SC: The CIRVA is a non-profit association that operates thanks to public money: The Ministry of Culture, the city of Marseille, the Provence-Alpes-Côte-d’Azur region and the department of Les Bouches-du-Rhône. Thanks to their support, we are not concerned with cost-effectiveness. This is a key condition for research; this is how we can have a free attitude towards time. Time is becoming a rarer commodity as far as creation is concerned. Contrary to a more classical art centre, we are not concerned with exhibition deadlines. The CIRVA is a safe haven for creation. Artists and designers come and sleep here; they stay as much as they need. Most of the time, they leave after a couple of weeks and set a new appointment to go further into the creative process with glass. This could last for years.
TLmag: Which has been the most ambitious collaboration where the artist, designer or architect disregarded the constraints of glass to concentrate on the achievement of the artistic project rather than ease of production?
The craftsmen: The more artists ask for something we don’t usually do, the closer we are to our mission. For instance, the CIRVA has created new techniques, such as the “mistral” developed with Gaetano Pesce. This involves projecting molten glass with a specially-adapted airbrush. As far as glass is concerned, time is often a very important factor. Some projects need a very long time to come to fruition, and since studio time costs are prohibitively expensive, these projects would never see the light of day anywhere else. In this category, combining time and technical precision, we can include Berdaguer & Péjus’ Jardin d’Addiction and the Sã cast glass lego pieces by Lieven de Boeck.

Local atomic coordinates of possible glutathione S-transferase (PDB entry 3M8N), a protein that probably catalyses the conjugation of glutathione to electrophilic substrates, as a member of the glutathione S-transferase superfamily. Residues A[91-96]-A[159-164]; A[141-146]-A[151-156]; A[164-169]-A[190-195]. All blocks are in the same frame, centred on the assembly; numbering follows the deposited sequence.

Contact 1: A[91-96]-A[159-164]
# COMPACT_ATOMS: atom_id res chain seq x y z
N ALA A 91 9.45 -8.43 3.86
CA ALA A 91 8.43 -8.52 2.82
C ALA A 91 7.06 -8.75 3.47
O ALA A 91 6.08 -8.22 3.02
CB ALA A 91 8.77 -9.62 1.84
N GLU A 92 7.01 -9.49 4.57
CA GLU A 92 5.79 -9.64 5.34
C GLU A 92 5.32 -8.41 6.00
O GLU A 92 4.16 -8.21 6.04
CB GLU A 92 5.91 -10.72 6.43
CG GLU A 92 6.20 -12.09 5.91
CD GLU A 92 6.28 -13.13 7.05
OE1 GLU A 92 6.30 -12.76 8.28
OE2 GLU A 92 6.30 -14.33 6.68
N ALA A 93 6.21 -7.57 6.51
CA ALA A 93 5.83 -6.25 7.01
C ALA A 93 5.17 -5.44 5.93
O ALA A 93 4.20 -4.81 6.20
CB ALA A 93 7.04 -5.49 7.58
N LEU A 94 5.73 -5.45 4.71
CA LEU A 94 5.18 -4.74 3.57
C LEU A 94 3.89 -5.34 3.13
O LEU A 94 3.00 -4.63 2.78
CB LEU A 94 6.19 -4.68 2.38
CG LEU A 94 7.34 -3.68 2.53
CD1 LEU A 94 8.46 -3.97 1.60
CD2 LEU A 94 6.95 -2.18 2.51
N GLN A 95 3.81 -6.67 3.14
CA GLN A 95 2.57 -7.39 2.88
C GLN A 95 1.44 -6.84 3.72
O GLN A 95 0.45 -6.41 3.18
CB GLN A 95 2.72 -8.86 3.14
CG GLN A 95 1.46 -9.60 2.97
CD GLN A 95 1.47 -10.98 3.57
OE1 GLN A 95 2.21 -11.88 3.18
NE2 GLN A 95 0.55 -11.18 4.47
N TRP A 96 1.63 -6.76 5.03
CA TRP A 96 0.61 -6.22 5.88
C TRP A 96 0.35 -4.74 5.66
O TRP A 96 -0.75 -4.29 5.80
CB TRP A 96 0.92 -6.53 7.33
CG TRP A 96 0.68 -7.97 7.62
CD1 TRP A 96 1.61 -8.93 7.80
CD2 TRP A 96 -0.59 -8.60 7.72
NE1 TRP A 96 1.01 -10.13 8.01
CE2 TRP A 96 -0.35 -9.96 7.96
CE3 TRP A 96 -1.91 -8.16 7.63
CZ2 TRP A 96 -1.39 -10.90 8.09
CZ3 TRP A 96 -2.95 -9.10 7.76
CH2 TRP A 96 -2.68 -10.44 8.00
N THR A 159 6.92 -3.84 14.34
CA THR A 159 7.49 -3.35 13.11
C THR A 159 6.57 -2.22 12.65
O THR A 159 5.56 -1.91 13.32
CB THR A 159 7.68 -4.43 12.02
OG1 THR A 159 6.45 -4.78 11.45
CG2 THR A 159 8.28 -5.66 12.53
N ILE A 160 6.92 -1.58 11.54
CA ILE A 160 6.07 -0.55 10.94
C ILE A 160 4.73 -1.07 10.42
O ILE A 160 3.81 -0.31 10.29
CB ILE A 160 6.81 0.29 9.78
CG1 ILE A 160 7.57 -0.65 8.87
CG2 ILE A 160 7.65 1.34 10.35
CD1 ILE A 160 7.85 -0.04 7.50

TLmag: Since the CIRVA doesn’t have its own exhibition facilities, how do you work with museums, art centres and foundations worldwide to hold exhibitions?
SC: We are a UFO: something in between a studio, an art centre and somehow a museum, as we have a collection without an exhibition space. Whenever there is a residency, we share the products of the research: the pieces that will be sold by the artist, the artist’s collection and the CIRVA’s collection. We have a very unique collection: for each piece, we hold the history of its creation, the grey matter, the brainstorming! We have a fantastic collection of prototypes, drawings and archives. Our mission is to show it. We present it in spaces dedicated to glass such as Le Stanze del Vetro, but also in fine art museums like the Centre de la Vieille Charité, Musée Cantini or Château Borély in Marseille. I am currently looking for contemporary art centres and museums in France and abroad to show our fantastic collection. I am also interested in linking some residencies with shows in art centres so that we know that the pieces will be tested in exhibition spaces, though it is important that this outlook does not put any pressure on research.
TLmag: What new projects is the CIRVA currently working on?
The craftsmen: We are currently working with Christian Sebille, a contemporary music composer who uses glass to create soundscapes. At the beginning, he had no visual concerns at all, being solely interested in the sound potential of pieces. However, through the environment at the CIRVA, he has become attuned to the aesthetic qualities of the work as well. We are also working with filmmaker Jorge Leon. He’s started work on a film at the CIRVA. The workshop becomes a stage, whilst also playing a role in the production of the film’s props. We are creating a cast after Lucy’s body in collaboration with the CNRS.
SC: The new invitations I will make as the new director of the CIRVA for next year are not public yet. I am in touch with young international artists who are able to bring something totally new to the studio. Stay tuned!
Photography courtesy of Cirva Marseille